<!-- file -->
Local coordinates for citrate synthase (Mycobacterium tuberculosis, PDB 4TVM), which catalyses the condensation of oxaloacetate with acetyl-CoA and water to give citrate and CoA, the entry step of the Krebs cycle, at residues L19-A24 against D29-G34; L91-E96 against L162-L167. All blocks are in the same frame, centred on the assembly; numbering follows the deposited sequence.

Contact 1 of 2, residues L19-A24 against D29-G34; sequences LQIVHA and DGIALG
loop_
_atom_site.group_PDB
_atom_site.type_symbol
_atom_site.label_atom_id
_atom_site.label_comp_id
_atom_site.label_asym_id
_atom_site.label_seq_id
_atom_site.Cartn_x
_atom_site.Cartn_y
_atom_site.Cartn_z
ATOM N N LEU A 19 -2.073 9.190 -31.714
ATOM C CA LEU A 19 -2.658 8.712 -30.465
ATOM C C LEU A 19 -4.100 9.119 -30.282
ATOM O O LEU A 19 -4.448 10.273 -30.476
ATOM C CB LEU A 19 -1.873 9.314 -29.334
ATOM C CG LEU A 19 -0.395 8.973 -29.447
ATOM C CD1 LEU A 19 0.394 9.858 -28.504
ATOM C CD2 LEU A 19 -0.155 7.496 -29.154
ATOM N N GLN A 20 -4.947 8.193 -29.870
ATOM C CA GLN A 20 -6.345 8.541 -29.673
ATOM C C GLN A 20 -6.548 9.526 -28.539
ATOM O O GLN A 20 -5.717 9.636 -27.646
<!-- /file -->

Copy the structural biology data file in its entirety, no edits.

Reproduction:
Local coordinates for citrate synthase (Mycobacterium tuberculosis, PDB 4TVM), which catalyses the condensation of oxaloacetate with acetyl-CoA and water to give citrate and CoA, the entry step of the Krebs cycle, at residues L19-A24 against D29-G34; L91-E96 against L162-L167. All blocks are in the same frame, centred on the assembly; numbering follows the deposited sequence.

Contact 1 of 2, residues L19-A24 against D29-G34; sequences LQIVHA and DGIALG
loop_
_atom_site.group_PDB
_atom_site.type_symbol
_atom_site.label_atom_id
_atom_site.label_comp_id
_atom_site.label_asym_id
_atom_site.label_seq_id
_atom_site.Cartn_x
_atom_site.Cartn_y
_atom_site.Cartn_z
ATOM N N LEU A 19 -2.073 9.190 -31.714
ATOM C CA LEU A 19 -2.658 8.712 -30.465
ATOM C C LEU A 19 -4.100 9.119 -30.282
ATOM O O LEU A 19 -4.448 10.273 -30.476
ATOM C CB LEU A 19 -1.873 9.314 -29.334
ATOM C CG LEU A 19 -0.395 8.973 -29.447
ATOM C CD1 LEU A 19 0.394 9.858 -28.504
ATOM C CD2 LEU A 19 -0.155 7.496 -29.154
ATOM N N GLN A 20 -4.947 8.193 -29.870
ATOM C CA GLN A 20 -6.345 8.541 -29.673
ATOM C C GLN A 20 -6.548 9.526 -28.539
ATOM O O GLN A 20 -5.717 9.636 -27.646